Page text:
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Fair shows students future options

November 11, 2003|by BRIAN SHAPPELL

shappell@herald-mail.com

Some students attending a college and employment fair at South Hagerstown High School said they believe they are better prepared for life after high school graduation because of the event.

Tri-state area teenagers and parents flocked to the high school by the hundreds Monday for the Choices in Colleges & Careers 2003 program, now in its fourth year. More than 150 colleges and employers were on hand in the school's gym, cafeteria and hallways.

Most students interviewed said they were attending to find a college and were surprised by how many were represented at Monday's event.

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"There's a lot (of colleges) I didn't even know were out there," said Amber Shirley, a Clear Spring High School junior interested in studying nursing.

Brittany Strite, a Boonsboro High School senior attending with classmate Kara Wastler, said she attended to get more information on schools in which she was interested, but found there were many more options to consider.

"We're learning about other colleges that we hadn't heard about before," Strite said.

South Hagerstown High School juniors Carrie Borne and Elizabeth Hill said they were window shopping for the right school. Both said they feel better prepared to search for and choose a college because of the event.

"There's a lot more out there than community college, a lot more choices," Borne said.

Several businesses were on hand to promote employment in the Washington County region and to show what local businesses have to offer.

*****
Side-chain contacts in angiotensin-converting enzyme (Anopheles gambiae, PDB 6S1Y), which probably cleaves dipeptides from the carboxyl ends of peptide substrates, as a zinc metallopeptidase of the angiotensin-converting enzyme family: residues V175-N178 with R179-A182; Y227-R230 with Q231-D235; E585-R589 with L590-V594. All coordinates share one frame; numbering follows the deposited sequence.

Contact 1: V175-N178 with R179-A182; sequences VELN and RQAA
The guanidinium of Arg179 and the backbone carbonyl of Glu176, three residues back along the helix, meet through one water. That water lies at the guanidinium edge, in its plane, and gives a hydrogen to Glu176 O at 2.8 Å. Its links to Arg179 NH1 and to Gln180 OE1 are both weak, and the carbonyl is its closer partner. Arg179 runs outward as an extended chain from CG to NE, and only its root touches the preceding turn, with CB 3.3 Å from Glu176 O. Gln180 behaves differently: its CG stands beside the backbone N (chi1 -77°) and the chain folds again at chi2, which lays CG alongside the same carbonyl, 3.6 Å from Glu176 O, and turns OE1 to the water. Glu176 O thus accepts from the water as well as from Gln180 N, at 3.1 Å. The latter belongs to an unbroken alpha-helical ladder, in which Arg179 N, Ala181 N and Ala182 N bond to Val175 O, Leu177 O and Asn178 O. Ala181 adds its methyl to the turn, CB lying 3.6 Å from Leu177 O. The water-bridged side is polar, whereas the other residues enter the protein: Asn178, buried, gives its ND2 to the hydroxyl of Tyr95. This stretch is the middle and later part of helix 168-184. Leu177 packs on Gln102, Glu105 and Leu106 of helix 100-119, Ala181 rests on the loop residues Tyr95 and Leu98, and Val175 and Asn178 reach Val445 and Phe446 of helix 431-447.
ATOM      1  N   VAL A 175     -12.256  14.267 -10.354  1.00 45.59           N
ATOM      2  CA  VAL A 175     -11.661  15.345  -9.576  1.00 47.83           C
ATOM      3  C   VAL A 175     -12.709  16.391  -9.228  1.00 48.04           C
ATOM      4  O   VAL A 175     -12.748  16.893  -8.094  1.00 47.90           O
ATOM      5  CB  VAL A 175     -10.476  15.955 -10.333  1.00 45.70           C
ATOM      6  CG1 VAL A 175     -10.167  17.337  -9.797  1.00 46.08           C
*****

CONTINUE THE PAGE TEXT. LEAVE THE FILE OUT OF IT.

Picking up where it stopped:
"It's good exposure, though we don't get immediate results," said Mike Talhelm, director of human resources for Antietam Health Services, which operates Washington County Hospital.

Kimberly J. Wines, of the accounting and consultant firm Smith Elliott Kearns & Co. LLC, said events like Monday's help the company remain on students' minds during their schooling.

"That's where we get the largest number of hires - hometown kids," Wines said. "They go away, keep in touch and when they come back to the area, that's when we hear from them."

Cassandra Latimer, a marketing specialist with the Hagerstown-Washington County Economic Development Commission, said event organizers also were offering scholarships based on the event. The five schools with the highest percentage of students attending are to each receive a $500 scholarship for one student, and students can garner tuition money directly through an essay contest that will award a total of $1,000 to three students, Latimer said.

Latimer said one of the reasons for the event is to get youths to pursue careers close to their hometowns.

"We want them to learn about jobs in the county and talk to employers about what education they will need," Latimer said. "We'd like for them to come back and be employed here in Washington County."

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